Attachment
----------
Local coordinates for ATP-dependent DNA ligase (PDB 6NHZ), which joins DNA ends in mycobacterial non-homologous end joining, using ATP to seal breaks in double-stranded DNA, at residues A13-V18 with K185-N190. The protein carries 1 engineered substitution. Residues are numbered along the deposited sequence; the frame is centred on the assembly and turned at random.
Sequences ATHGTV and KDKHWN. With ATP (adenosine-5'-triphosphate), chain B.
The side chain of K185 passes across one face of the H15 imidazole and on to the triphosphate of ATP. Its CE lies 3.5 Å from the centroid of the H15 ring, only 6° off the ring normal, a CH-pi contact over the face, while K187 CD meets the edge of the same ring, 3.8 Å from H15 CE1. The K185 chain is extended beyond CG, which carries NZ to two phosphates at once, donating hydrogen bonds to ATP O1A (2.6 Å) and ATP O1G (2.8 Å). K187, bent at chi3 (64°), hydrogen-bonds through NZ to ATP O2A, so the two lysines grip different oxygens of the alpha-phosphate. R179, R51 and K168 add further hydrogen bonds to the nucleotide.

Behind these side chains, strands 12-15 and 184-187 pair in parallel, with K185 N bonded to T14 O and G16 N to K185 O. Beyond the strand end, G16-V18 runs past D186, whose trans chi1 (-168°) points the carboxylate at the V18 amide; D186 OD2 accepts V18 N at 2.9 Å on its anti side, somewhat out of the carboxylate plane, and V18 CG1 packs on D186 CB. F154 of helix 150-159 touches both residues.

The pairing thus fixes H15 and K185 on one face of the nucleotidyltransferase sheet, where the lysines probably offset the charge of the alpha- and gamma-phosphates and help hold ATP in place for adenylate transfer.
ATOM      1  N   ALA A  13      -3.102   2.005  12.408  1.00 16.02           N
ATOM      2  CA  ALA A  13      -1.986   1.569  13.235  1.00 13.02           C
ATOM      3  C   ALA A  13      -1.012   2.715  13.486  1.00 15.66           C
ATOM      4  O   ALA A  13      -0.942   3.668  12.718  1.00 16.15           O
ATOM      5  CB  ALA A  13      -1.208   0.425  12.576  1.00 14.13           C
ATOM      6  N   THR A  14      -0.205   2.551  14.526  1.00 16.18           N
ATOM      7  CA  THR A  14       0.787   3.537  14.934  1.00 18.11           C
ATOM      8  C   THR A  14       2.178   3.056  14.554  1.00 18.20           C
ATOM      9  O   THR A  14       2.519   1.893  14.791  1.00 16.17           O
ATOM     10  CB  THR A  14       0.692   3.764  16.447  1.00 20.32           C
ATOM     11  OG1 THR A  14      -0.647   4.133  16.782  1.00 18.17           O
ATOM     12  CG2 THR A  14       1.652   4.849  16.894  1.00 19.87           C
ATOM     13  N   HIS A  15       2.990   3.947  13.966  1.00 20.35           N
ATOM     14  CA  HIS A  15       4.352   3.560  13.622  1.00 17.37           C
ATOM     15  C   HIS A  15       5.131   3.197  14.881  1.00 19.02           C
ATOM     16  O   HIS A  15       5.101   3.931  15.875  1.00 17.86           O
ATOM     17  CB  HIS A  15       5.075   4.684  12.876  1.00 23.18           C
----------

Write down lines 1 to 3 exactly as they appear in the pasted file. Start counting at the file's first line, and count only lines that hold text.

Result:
Local coordinates for ATP-dependent DNA ligase (PDB 6NHZ), which joins DNA ends in mycobacterial non-homologous end joining, using ATP to seal breaks in double-stranded DNA, at residues A13-V18 with K185-N190. The protein carries 1 engineered substitution. Residues are numbered along the deposited sequence; the frame is centred on the assembly and turned at random.
Sequences ATHGTV and KDKHWN. With ATP (adenosine-5'-triphosphate), chain B.
The side chain of K185 passes across one face of the H15 imidazole and on to the triphosphate of ATP. Its CE lies 3.5 Å from the centroid of the H15 ring, only 6° off the ring normal, a CH-pi contact over the face, while K187 CD meets the edge of the same ring, 3.8 Å from H15 CE1. The K185 chain is extended beyond CG, which carries NZ to two phosphates at once, donating hydrogen bonds to ATP O1A (2.6 Å) and ATP O1G (2.8 Å). K187, bent at chi3 (64°), hydrogen-bonds through NZ to ATP O2A, so the two lysines grip different oxygens of the alpha-phosphate. R179, R51 and K168 add further hydrogen bonds to the nucleotide.